Don’t get me wrong, while the placement of these buttons sometimes leaves something to be desired, I’m still a fan of tactility and appreciate the stubborn decoration of Mercedes’ physical controls. For better or for worse, much of this will go away in the next generation. Even go away? The COMAND infotainment system. It supportsis , thankfully, but overall it’s pretty clunky compared to Mercedes-Benz’s new spiciness, .
From front to rear, from the Affalterbach embossed leather armrest cover to the Dinamica headlining, the materials of the S63 are exceptional and the comfort is high. Rear seat legroom is modest, sure, but otherwise there isn’t a bad seat in the house. Even at speeds with the top down, rear passengers can have a casual conversation without screaming. This is aided by not one but two pop-up screens that eliminate buffeting and keep my baseball cap where it belonged.
However, the front is undoubtedly the best place to stay, enjoy a massage, breathe in the scent of the # 63 AMG that wafts through the vents and generally appreciate everything the Energizing Comfort system has to offer.
If all you wanted to do was spread, however, you probably wouldn’t have gone with the S63 in the first place.
The S63 Cabriolet is almost as good at being a cuddly carriage as the rest of the S-Class line, its comfort qualities are only challenged on broken asphalt thanks to the performance-oriented 20-inch wheels wrapped, 255 / 40R20 front and 285 / 35R20 rear tires. There’s a little more wind and road noise than you might find on the hardtop, but honestly you’d barely notice it without hitting the sky.
What is evident, however, is the sheer amount of power at your disposal. I have already mentioned the insane 603hp available at 5,500rpm. What I haven’t mentioned is the outrageous 664 pound-feet of torque at just 2,750 rpm. This is a tsunami of force that pushes this great machine forward. The maniacal and crackling fury of the engine makes it seem even more epochal.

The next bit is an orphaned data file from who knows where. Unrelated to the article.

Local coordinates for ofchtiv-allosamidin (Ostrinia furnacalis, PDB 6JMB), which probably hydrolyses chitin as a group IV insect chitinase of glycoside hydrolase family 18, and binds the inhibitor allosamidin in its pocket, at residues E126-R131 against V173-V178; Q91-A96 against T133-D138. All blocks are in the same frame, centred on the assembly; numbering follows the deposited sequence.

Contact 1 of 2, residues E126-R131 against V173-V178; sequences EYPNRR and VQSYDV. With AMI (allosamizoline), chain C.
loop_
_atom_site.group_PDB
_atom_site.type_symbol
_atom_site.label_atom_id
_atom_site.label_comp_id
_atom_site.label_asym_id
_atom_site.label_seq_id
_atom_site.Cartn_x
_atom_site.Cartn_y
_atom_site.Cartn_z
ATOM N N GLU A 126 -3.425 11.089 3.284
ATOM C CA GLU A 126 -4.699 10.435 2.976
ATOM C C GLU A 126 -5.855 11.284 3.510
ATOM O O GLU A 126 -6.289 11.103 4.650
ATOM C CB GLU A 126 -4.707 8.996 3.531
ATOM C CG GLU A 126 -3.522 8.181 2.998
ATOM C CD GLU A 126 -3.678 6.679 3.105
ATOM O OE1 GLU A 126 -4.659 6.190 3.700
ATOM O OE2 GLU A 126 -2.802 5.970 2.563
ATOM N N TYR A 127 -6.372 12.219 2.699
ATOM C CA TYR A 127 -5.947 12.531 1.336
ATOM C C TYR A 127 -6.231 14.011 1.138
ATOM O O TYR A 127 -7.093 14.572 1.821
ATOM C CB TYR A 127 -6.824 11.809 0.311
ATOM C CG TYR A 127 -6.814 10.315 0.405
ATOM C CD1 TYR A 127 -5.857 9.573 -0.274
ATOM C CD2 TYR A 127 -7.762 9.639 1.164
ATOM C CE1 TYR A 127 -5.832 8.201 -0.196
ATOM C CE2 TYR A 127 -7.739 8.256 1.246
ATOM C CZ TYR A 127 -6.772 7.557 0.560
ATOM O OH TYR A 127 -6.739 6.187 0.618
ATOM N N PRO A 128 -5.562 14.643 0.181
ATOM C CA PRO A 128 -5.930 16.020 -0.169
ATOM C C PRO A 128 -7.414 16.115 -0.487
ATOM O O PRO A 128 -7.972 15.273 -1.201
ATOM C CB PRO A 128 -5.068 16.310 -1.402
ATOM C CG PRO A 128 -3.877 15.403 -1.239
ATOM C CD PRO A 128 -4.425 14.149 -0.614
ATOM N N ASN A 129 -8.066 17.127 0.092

The S63’s active air suspension and Dynamic Cornering Assist (which brakes the inner rear wheel when cornering) also help make it engaging. However, while some high-performance cars like the Porsche Panamera feel like they’re effortlessly breaking the laws of physics, the AMG S63 instead seems to push them astray. Maybe it’s the lack of rear steering or maybe it just comes down to suspension tuning, but that doesn’t make it a less effective tool on your favorite roads.
How much will this thrill ride cost you? Fasten your seat belt because things are about to get expensive. The 2020 Mercedes-AMG S63 starts at $ 184,495, including $ 995 destination. That puts you in place, but you’ll definitely want to tick a few more boxes before you get started. What boxes? Well, $ 2,250 for the driver assistance package is a must, and the Burmester sound system is so good that I wouldn’t hesitate at its $ 6,400 price point. I could do without the $ 2,260 night vision package equipped on my test car, and as adorable as all the Designo features are, the $ 12,700 for skin alone is a little hard to swallow. The $ 7,500 for that stunning Deep Green paint, however, is a steal.
I won’t spend too much time going over the options because this isn’t really a car where a typical buyer will sweat out such fiduciary details. Suffice it to say that the car you see here is $ 227,005 as configured, and while it is perfectly suited for such a price, it only makes aseems a bit of a bargain. For those privileged few who can manage the entry fee, the extra performance of the AMG S63 is an extraordinary package, regardless of the weather.